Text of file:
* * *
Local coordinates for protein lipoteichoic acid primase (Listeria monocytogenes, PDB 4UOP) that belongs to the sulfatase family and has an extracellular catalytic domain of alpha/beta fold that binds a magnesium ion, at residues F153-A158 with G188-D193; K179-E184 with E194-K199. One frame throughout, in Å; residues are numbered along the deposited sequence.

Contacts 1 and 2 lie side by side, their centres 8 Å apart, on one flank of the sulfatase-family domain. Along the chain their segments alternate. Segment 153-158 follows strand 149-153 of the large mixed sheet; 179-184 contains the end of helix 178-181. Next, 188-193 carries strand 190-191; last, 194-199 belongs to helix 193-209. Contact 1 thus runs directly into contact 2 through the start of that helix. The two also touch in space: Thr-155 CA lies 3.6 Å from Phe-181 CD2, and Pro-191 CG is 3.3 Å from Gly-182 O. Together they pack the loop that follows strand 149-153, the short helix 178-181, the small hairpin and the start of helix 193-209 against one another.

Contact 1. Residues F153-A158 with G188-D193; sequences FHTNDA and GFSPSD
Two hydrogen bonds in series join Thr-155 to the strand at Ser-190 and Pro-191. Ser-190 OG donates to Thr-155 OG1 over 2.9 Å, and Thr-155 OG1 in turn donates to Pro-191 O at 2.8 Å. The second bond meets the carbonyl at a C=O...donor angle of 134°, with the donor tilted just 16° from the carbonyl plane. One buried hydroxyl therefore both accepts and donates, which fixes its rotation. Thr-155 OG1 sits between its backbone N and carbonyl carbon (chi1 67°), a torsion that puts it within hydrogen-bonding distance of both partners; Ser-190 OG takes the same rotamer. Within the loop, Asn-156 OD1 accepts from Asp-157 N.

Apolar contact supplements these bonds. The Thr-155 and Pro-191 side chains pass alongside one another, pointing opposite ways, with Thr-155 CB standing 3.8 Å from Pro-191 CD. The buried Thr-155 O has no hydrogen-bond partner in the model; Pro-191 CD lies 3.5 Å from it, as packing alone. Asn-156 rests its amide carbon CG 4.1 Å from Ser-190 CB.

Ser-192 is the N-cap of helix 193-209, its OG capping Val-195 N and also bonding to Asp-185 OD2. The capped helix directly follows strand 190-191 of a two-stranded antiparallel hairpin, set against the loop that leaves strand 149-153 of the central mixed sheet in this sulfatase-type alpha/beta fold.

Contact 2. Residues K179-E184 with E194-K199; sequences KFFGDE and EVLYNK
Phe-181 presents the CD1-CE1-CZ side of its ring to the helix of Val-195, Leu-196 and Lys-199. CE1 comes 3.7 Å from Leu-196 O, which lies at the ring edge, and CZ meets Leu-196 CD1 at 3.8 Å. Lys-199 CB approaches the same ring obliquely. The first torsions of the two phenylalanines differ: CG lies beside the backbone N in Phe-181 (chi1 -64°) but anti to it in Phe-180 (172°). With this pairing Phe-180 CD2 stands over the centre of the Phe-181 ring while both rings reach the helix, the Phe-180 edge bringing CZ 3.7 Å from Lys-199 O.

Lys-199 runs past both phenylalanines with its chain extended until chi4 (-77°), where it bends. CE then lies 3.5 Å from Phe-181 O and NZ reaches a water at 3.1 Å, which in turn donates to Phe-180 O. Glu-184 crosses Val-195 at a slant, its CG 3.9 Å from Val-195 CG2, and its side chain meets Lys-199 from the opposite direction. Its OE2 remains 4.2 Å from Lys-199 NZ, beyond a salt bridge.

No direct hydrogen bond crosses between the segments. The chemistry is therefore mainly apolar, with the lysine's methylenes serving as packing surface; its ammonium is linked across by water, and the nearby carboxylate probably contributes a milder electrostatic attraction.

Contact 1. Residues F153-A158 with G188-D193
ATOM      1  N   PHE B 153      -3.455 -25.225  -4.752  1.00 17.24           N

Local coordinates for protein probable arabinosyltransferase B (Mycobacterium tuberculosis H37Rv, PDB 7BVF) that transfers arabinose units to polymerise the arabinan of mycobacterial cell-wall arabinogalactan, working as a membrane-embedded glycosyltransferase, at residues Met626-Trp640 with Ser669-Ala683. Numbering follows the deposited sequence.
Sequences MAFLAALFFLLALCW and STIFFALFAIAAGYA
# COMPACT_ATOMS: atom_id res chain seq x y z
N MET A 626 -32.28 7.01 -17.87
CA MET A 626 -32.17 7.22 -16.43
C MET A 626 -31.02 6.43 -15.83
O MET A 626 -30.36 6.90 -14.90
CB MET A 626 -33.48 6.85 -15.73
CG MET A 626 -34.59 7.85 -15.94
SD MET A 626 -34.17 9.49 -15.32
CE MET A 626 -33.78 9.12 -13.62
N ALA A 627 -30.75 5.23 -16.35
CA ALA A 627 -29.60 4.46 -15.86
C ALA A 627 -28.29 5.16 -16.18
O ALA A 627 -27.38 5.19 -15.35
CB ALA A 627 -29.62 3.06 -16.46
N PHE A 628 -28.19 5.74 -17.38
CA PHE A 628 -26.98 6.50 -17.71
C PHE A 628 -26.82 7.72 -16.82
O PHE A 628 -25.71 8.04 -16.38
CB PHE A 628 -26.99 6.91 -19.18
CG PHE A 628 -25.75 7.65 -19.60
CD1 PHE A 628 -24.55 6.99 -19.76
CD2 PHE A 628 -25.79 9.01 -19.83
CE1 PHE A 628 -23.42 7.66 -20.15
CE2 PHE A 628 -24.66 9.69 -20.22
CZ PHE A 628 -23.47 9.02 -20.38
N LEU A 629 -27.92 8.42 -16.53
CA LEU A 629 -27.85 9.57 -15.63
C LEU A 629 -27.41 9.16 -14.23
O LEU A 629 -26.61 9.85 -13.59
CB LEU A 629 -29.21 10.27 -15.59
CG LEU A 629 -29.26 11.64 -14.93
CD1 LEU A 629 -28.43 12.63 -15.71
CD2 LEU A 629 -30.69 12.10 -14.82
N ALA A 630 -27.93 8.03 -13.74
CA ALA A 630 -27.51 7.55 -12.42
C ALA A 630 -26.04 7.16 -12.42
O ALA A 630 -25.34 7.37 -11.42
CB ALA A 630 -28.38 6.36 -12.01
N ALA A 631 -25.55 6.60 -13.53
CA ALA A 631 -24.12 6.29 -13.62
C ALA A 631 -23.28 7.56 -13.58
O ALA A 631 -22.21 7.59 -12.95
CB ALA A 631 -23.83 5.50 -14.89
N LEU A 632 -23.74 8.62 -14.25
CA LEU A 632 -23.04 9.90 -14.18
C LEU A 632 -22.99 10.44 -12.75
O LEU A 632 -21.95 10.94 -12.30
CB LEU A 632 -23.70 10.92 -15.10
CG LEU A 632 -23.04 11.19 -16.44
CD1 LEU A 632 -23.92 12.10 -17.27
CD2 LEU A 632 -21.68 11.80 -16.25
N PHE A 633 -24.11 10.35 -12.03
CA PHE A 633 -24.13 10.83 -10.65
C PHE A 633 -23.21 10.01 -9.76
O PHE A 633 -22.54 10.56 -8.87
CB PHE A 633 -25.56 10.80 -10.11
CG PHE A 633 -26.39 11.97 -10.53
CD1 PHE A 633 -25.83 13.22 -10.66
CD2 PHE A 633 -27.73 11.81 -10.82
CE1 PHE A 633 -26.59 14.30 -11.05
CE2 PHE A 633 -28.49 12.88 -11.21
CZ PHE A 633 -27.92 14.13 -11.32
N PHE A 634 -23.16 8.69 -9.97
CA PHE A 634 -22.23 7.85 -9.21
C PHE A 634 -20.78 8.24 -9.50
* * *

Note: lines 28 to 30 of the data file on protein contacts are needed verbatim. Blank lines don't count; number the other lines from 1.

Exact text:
CB ALA A 627 -29.62 3.06 -16.46
N PHE A 628 -28.19 5.74 -17.38
CA PHE A 628 -26.98 6.50 -17.71